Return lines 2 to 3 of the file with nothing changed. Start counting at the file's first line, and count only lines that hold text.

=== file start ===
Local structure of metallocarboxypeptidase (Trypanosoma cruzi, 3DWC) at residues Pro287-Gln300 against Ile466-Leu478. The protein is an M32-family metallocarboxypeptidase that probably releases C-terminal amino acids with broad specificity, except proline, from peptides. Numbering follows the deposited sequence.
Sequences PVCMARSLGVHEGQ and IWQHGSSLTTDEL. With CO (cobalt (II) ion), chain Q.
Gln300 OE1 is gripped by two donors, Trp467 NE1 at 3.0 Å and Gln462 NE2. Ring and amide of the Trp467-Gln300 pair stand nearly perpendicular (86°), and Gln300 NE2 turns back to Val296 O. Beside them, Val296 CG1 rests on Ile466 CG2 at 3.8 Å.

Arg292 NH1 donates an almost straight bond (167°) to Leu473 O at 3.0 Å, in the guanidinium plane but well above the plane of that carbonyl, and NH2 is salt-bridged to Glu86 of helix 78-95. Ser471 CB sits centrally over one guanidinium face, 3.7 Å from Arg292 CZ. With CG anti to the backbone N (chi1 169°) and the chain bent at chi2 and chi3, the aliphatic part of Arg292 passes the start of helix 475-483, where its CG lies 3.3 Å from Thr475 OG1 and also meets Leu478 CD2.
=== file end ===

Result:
Sequences PVCMARSLGVHEGQ and IWQHGSSLTTDEL. With CO (cobalt (II) ion), chain Q.
Gln300 OE1 is gripped by two donors, Trp467 NE1 at 3.0 Å and Gln462 NE2. Ring and amide of the Trp467-Gln300 pair stand nearly perpendicular (86°), and Gln300 NE2 turns back to Val296 O. Beside them, Val296 CG1 rests on Ile466 CG2 at 3.8 Å.